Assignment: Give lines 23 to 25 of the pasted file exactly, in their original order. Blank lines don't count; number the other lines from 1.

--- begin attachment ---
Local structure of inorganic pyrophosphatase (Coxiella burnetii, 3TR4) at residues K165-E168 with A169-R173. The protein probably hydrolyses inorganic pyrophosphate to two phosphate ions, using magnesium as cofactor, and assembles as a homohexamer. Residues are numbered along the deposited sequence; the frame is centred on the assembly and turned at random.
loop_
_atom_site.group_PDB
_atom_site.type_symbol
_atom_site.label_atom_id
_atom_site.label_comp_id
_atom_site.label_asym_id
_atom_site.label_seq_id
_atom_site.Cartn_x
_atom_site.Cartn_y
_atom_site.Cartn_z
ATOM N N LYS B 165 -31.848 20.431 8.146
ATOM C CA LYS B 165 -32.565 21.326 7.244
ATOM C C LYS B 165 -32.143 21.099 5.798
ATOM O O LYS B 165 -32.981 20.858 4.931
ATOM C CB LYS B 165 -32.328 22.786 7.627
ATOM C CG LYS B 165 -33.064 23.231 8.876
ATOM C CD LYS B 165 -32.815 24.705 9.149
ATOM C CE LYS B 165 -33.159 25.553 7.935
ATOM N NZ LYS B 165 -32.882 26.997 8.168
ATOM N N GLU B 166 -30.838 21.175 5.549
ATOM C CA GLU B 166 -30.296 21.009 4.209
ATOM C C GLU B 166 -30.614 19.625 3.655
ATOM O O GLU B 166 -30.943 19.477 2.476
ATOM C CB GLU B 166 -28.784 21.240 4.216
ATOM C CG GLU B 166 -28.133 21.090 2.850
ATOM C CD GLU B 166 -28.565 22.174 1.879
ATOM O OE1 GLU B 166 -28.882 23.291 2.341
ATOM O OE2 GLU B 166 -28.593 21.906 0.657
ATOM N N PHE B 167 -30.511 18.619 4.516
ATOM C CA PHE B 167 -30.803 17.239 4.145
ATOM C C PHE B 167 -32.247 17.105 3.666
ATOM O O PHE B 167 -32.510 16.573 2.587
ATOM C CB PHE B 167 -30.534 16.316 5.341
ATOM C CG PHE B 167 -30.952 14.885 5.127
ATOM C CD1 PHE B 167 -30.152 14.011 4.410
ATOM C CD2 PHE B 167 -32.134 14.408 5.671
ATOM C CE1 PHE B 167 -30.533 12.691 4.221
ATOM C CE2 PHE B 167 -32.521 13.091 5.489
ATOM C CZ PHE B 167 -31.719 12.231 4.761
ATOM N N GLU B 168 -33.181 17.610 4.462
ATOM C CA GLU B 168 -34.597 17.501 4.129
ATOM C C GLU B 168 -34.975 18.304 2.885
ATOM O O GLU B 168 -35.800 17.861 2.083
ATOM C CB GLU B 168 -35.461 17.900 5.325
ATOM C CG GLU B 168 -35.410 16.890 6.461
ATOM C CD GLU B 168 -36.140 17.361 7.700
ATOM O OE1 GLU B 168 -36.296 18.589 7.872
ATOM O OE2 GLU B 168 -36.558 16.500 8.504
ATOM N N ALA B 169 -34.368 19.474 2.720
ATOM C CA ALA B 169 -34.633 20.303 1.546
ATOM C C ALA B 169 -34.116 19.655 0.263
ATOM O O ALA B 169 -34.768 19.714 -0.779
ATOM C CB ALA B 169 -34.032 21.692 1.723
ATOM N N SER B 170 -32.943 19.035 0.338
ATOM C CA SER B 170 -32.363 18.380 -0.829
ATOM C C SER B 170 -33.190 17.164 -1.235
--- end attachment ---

ATOM C C GLU B 166 -30.614 19.625 3.655
ATOM O O GLU B 166 -30.943 19.477 2.476
ATOM C CB GLU B 166 -28.784 21.240 4.216